Understanding Child Abuse & Neglect. Prepared by: The University of Arizona Cooperative Extension 4-H Youth Development Lisa Lauxman and Bob Peterson Design & Layout: Teresa M. Noon. The University of Arizona Extension Youth Protection Policy Key Points.
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The University of Arizona Cooperative Extension 4-H Youth Development
Lisa Lauxman and Bob Peterson
Design & Layout: Teresa M. Noon
The long-term affects of child abuse or neglect can be devastating. They can include substance abuse, psychological problems, and suicide. Reporting suspected abuse or neglect can help to stop the destructive process and start the healing process.
Any mandatory reporter who suspects that a child is suffering from any type of abuse or neglect, is legally required to report that suspicion to appropriate authorities.
Research shows that there are a number of symptoms exhibited by children that may indicate abuse or neglect.
*The presence of a single indicator does not automatically mean that abuse or neglect has occurred. However, it does warrant your attention.
Is rarely a single physical attack, but rather a pattern of abuse that repeats over time.
Occurs when a parent or other person willfully or maliciously injures or causes a child to be injured, tortured or maimed, or when unreasonable force is used upon a child.
Abuse and neglect can be physical, emotional and sexual.
Abused and neglected children are found in families at all...
People are more likely to behave in ways that can hurt children or lead to child abuse and neglect when they neglect to take good care of themselves.
A lack of social support to help parents do a good job of parenting
Conflict and/or violence between spouses
A child (or children) who has special needs, is hard to comfort of challenging to rear
Abuse alcohol or other substances
Are highly vulnerable to the stress of caring for children
Have low self-esteem and feel isolated
Use more physical punishment than positive guidanceRisk factors leading to abuse:
is any non-accidental injury to a child under the age of 18 by a parent or caretaker.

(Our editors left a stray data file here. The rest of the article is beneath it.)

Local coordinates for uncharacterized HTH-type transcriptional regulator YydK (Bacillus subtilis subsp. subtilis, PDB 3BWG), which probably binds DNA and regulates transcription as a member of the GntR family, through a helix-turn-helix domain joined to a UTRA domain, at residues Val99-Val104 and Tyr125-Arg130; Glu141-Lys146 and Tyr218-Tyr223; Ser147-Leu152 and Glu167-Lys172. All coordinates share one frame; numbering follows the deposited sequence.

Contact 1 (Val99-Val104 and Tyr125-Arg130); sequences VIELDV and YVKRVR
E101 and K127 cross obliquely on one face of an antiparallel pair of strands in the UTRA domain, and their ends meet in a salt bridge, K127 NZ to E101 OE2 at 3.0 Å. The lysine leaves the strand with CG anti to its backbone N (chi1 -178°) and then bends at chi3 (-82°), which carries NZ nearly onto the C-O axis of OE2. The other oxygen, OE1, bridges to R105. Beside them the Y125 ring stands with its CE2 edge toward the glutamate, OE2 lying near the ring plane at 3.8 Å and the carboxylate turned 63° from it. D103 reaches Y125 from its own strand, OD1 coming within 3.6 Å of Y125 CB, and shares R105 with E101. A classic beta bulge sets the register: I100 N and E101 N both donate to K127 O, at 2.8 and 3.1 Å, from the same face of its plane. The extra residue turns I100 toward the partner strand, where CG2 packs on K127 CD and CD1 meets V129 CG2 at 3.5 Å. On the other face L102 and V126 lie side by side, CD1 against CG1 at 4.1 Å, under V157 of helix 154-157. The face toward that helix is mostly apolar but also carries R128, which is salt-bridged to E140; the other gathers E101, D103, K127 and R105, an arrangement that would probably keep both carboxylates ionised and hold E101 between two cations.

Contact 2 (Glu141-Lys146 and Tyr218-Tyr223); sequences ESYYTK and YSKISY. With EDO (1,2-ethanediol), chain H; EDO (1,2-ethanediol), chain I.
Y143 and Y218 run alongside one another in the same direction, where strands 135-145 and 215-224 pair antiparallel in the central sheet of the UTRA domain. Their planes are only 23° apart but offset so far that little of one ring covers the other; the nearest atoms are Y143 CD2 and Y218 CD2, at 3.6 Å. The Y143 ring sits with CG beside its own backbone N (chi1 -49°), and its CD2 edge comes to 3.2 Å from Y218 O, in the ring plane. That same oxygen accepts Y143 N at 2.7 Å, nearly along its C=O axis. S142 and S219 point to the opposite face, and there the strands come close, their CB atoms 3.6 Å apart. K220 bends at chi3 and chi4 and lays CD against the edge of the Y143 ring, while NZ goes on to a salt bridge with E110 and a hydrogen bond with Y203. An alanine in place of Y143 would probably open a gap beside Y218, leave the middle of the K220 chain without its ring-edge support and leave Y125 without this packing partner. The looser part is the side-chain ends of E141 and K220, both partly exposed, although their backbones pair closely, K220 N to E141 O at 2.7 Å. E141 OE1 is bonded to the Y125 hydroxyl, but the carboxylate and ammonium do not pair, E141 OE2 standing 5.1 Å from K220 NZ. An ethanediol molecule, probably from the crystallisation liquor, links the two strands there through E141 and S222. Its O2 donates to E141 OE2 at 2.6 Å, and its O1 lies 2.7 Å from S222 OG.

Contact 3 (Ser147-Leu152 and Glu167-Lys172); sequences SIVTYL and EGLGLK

beatings, shaking, burns, human bites, strangulation or immersion in scalding water, with resulting bruises and welts, broken bones, scars or internal injuries
Unexplained bruises and welts
Other unexplained injuries may include lacerations, abrasions, human bite marks or pinch marks, loss of hair or bald patches, retinal hemorrhage, or abdominal injuriesPhysical abuse
Emotional neglect is the consistent failure of a parent or caretaker to provide a child with appropriate support, attention and affection.
Emotional abuse is the chronic pattern of behaviors, such as belittling, humiliating and ridiculing a child.What is Emotional Abuse?Two Levels
Sleep disturbances, nightmares
Speech disorders, stuttering
Failure to thrive
Asthma, severe allergies or ulcers
Habit disorders, such as biting, rocking, head-banging, thumb-sucking in an older child
Poor peer relationships
Behavioral extremes, overly compliant or demanding, withdrawn or aggressive
Self-destructive behavior, remaining oblivious to hazards and risks
Chronic academic underachievementEmotional AbusePhysical & Behavioral Indicators:
Neglect is the chronic failure of a parent or caretaker to provide a child under 18 with adequate food, clothing, medical care, protection and supervision.
Inappropriate clothing for weather
Child abandoned or left with inadequate supervision
Untreated illness or injury
Lack of safe, sanitary shelter
Lack of necessary medical and dental care
Begging or stealing food
Falling asleep in school, lethargic
Poor school attendance, frequent tardiness
Dull, apathetic appearance
Running away from home
Repeated acts of vandalism
Reports no caretakers in the home
Assumes adult responsibilitiesChild NeglectPhysical & Behavioral Indicators:
Follow this process to avoid further abuse to the child and to legally protect yourself:
Try to keep emotion out of it and give factual information about what you have observed or heard
Remember your goal is to help the child to be safe as well as be safe yourself.
Think clearly and objectively about making a report
It is essential that concerns about child abuse or neglect be treated with strict confidentiality.
You may need to discuss your concerns with another person however, this can and should be done without using the family or individual names. Also, hold the conversation where other will not be able to hear your discussion.More on How To Report
Work cooperatively with youth, families, other volunteers, Cooperative Extension faculty and staff and others in a courteous, respectful manner demonstrating behaviors appropriate to a positive role model for youth. Any type of harassment or hazing cannot be tolerated. Keep the best interests of youth and families as a priority.
Represent the University of Arizona Cooperative Extension 4-H Youth Development program with pride and dignity. Obey the laws of the locality, state, and nation.